Seven years ago, when I started blogging, my husband and I were preparing to spend a year teaching English in Japan. Following Augustine was born to share that experience with friends and family back home in Canada. I’ve always enjoyed writing so it was no surprise to me that when the year came to an end, I’d fallen in love with blogging and I wasn’t ready to let it go.
Over the years that followed, my blog became an eclectic collection of posts on a wide variety of topics including faith, family, and travel with a bit of food, fashion, fitness and even history thrown in. In essence, it chronicled our life and interests as an active retired couple.
Then came cancer!
When my first cancer was diagnosed a year and a half ago, the blog became an avenue for sharing vital information about my health with concerned friends and family around the world. I soon learned that it had an added benefit. As I dealt with the diagnosis of a second unrelated cancer, surgery, radiation, multiple tests and scans, new treatments, a clinical trial, and the emotional ups and downs that accompanied them all, I found that writing about the journey helped me process what was going on. It seemed that blogging was good for my mental health.
Now I’ve discovered that there’s actually scientific evidence to support that! Studies have shown that expressive writing leads to physical and mental health benefits such as long-term improvement in mood, stress levels and depressive symptoms. People with asthma who write have been shown to have fewer attacks than those who don’t and cancer patients who write tend to have more optimistic perspectives and improved quality of life.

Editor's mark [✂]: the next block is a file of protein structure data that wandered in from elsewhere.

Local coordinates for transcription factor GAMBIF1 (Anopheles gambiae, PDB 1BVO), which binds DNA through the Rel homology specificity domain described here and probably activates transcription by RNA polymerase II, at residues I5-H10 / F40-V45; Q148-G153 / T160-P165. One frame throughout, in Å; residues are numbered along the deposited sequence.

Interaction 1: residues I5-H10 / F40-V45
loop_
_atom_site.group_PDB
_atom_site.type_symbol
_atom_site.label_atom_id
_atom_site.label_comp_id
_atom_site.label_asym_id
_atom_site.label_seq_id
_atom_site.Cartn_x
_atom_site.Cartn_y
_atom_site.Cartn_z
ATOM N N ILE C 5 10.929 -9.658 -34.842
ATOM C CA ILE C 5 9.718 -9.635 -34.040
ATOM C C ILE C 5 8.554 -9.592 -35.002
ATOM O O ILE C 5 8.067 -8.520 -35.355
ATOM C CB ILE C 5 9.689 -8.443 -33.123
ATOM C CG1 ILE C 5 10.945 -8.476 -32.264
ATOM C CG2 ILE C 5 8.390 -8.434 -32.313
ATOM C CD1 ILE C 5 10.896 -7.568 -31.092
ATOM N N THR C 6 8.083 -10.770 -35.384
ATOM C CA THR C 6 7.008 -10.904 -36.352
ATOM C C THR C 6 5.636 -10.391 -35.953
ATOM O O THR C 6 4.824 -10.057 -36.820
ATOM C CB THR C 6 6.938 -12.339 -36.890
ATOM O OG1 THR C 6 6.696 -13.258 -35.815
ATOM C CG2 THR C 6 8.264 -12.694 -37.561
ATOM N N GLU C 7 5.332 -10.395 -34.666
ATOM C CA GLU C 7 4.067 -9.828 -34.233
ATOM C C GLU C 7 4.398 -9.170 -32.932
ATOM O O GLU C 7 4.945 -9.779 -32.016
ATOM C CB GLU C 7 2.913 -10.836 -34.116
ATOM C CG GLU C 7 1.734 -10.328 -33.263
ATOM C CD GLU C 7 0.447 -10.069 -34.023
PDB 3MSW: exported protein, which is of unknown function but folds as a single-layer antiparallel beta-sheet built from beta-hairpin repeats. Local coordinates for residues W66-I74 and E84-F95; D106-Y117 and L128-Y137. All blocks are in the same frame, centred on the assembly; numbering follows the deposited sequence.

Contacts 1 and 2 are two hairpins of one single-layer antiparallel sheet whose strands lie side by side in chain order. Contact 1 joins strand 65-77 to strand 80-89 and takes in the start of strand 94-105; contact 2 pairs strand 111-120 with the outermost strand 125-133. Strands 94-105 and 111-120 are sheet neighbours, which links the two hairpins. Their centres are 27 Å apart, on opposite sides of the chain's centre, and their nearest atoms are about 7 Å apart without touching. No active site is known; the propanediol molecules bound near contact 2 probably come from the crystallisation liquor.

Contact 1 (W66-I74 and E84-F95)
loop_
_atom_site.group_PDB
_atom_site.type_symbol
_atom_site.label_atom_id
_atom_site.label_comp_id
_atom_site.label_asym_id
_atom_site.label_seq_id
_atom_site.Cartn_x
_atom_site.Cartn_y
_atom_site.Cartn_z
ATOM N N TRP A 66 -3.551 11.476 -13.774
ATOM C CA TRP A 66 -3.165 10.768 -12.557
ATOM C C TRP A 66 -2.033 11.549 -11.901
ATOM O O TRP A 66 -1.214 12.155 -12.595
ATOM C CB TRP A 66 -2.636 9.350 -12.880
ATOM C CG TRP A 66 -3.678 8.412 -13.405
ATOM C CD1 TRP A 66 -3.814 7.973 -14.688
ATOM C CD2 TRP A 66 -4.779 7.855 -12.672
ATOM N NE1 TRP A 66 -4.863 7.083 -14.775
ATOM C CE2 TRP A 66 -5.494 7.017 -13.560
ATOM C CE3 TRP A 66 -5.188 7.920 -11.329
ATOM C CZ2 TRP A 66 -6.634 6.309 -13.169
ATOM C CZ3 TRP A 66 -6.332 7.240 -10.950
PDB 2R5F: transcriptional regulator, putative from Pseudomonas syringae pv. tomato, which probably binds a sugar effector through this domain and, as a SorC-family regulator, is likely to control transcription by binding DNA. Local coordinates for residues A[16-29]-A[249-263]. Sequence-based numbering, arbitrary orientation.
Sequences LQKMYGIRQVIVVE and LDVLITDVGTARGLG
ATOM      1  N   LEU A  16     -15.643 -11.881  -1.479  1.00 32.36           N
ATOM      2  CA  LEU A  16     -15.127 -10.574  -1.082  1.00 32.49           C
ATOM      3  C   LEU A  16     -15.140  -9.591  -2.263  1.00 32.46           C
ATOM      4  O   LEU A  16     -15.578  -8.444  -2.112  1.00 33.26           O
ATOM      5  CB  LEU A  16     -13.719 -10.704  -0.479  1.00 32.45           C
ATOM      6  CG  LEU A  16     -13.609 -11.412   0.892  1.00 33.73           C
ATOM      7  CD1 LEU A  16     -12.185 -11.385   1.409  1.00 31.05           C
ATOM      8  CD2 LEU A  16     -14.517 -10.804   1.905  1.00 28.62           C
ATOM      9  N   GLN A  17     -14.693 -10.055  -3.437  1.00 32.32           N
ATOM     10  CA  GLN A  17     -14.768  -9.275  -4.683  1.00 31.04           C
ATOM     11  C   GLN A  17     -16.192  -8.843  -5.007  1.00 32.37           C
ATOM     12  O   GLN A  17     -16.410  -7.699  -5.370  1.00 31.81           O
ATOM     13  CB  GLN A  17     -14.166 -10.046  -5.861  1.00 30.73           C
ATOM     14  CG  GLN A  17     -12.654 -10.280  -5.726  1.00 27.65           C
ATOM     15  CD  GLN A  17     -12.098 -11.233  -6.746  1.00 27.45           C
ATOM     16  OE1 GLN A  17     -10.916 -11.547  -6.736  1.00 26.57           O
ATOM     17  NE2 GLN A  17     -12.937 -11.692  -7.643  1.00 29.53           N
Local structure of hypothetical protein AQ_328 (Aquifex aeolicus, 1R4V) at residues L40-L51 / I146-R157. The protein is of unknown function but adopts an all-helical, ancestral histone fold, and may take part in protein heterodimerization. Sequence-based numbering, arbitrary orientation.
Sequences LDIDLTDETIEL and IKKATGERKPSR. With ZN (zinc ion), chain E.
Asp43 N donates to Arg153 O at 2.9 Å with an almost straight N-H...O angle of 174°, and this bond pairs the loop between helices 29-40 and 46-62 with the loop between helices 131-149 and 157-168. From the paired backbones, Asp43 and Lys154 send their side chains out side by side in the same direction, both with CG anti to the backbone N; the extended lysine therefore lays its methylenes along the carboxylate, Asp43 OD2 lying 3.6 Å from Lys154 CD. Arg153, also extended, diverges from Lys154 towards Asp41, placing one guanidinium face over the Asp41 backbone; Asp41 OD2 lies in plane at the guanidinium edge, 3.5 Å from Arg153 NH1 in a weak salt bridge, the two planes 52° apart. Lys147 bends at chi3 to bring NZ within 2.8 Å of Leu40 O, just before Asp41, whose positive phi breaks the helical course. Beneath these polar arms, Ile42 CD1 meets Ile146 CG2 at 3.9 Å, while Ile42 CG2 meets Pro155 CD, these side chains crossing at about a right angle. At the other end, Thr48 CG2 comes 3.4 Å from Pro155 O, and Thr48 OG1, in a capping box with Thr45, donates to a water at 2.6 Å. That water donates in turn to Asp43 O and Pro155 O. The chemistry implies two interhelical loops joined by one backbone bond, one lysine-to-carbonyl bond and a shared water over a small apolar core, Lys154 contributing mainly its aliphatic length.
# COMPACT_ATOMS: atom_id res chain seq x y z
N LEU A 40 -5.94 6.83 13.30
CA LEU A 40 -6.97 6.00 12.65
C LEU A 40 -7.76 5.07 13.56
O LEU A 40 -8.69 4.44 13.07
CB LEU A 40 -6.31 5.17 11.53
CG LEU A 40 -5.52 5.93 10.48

So what is it about writing that makes it so good for us?
Apparently, the act of expressive writing allows people to take a step back and evaluate their lives. It can help them find meaning in a stressful event, manage their emotions better, talk to other people about the situation more easily and reach out for support more willingly. Instead of brooding or obsessing over a diagnosis or a catastrophic event, they are able to focus on moving forward. By doing so, stress levels go down and health goes up.
Remarkably, researchers found that just 15 to 20 minutes of writing three to five times over the course of a four-month study was enough to make a difference. That was good news to me. Though I try to blog more often than that, I’ve never had any desire to post every day. I’ve seen too many daily bloggers burn brightly for a short period of time then flicker and burn out. I try to post at least once a week but I’ve even fallen short of that lately.
Cancer is only one of the topics that I continue to write about. Blogging will never be a cure but it’s nice to know that really is good for my health!